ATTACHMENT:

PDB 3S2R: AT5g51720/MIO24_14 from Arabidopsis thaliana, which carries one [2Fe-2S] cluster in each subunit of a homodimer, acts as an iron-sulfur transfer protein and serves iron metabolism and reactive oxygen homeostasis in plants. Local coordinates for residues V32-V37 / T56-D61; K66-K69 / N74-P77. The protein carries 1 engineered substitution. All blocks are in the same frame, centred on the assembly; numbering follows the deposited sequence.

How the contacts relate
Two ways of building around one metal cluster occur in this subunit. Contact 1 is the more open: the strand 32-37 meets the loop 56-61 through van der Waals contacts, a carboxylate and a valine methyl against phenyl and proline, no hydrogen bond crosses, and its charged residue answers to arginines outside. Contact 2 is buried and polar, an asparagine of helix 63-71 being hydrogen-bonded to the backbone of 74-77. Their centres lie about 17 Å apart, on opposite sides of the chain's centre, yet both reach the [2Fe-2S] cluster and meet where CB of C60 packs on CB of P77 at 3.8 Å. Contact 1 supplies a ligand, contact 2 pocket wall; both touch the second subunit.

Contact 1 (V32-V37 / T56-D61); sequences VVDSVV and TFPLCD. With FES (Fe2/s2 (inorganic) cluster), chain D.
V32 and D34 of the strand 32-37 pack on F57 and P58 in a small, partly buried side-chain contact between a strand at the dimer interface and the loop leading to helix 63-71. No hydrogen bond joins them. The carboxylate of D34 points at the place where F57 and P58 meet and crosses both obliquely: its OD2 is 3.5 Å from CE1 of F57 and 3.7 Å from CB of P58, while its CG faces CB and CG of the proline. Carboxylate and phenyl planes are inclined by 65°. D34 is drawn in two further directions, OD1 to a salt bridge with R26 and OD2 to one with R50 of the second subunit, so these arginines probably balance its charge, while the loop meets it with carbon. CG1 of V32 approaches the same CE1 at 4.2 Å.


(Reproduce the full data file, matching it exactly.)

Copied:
PDB 3S2R: AT5g51720/MIO24_14 from Arabidopsis thaliana, which carries one [2Fe-2S] cluster in each subunit of a homodimer, acts as an iron-sulfur transfer protein and serves iron metabolism and reactive oxygen homeostasis in plants. Local coordinates for residues V32-V37 / T56-D61; K66-K69 / N74-P77. The protein carries 1 engineered substitution. All blocks are in the same frame, centred on the assembly; numbering follows the deposited sequence.

How the contacts relate
Two ways of building around one metal cluster occur in this subunit. Contact 1 is the more open: the strand 32-37 meets the loop 56-61 through van der Waals contacts, a carboxylate and a valine methyl against phenyl and proline, no hydrogen bond crosses, and its charged residue answers to arginines outside. Contact 2 is buried and polar, an asparagine of helix 63-71 being hydrogen-bonded to the backbone of 74-77. Their centres lie about 17 Å apart, on opposite sides of the chain's centre, yet both reach the [2Fe-2S] cluster and meet where CB of C60 packs on CB of P77 at 3.8 Å. Contact 1 supplies a ligand, contact 2 pocket wall; both touch the second subunit.

Contact 1 (V32-V37 / T56-D61); sequences VVDSVV and TFPLCD. With FES (Fe2/s2 (inorganic) cluster), chain D.
V32 and D34 of the strand 32-37 pack on F57 and P58 in a small, partly buried side-chain contact between a strand at the dimer interface and the loop leading to helix 63-71. No hydrogen bond joins them. The carboxylate of D34 points at the place where F57 and P58 meet and crosses both obliquely: its OD2 is 3.5 Å from CE1 of F57 and 3.7 Å from CB of P58, while its CG faces CB and CG of the proline. Carboxylate and phenyl planes are inclined by 65°. D34 is drawn in two further directions, OD1 to a salt bridge with R26 and OD2 to one with R50 of the second subunit, so these arginines probably balance its charge, while the loop meets it with carbon. CG1 of V32 approaches the same CE1 at 4.2 Å.